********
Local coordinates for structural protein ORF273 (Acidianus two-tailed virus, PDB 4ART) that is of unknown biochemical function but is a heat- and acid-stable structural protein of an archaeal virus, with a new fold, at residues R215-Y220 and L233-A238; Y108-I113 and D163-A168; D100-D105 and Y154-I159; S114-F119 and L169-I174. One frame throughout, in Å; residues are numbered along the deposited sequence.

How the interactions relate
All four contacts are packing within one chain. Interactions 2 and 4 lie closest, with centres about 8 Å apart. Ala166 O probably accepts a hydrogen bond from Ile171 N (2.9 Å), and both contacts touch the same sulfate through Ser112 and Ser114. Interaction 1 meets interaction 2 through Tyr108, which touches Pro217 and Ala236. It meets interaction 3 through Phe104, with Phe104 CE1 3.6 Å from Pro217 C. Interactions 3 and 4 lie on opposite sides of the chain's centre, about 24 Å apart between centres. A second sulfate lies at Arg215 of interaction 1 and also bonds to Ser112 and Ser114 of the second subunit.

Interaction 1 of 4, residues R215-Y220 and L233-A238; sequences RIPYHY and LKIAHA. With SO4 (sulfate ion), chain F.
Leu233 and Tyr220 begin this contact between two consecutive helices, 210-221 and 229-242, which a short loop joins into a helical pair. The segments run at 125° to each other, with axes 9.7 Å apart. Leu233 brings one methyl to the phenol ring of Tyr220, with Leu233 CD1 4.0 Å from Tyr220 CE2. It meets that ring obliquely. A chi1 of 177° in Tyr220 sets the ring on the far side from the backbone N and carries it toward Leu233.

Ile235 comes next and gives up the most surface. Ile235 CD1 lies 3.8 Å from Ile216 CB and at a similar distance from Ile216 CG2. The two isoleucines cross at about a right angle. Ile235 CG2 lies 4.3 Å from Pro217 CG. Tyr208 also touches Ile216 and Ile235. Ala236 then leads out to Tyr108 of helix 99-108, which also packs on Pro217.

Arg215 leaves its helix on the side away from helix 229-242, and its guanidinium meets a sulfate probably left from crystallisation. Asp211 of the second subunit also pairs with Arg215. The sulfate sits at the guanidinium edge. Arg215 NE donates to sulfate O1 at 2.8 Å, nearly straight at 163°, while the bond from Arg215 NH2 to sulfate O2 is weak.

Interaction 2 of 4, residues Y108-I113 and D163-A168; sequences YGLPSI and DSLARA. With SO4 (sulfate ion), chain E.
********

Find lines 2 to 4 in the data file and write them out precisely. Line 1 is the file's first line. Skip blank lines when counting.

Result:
How the interactions relate
All four contacts are packing within one chain. Interactions 2 and 4 lie closest, with centres about 8 Å apart. Ala166 O probably accepts a hydrogen bond from Ile171 N (2.9 Å), and both contacts touch the same sulfate through Ser112 and Ser114. Interaction 1 meets interaction 2 through Tyr108, which touches Pro217 and Ala236. It meets interaction 3 through Phe104, with Phe104 CE1 3.6 Å from Pro217 C. Interactions 3 and 4 lie on opposite sides of the chain's centre, about 24 Å apart between centres. A second sulfate lies at Arg215 of interaction 1 and also bonds to Ser112 and Ser114 of the second subunit.

Interaction 1 of 4, residues R215-Y220 and L233-A238; sequences RIPYHY and LKIAHA. With SO4 (sulfate ion), chain F.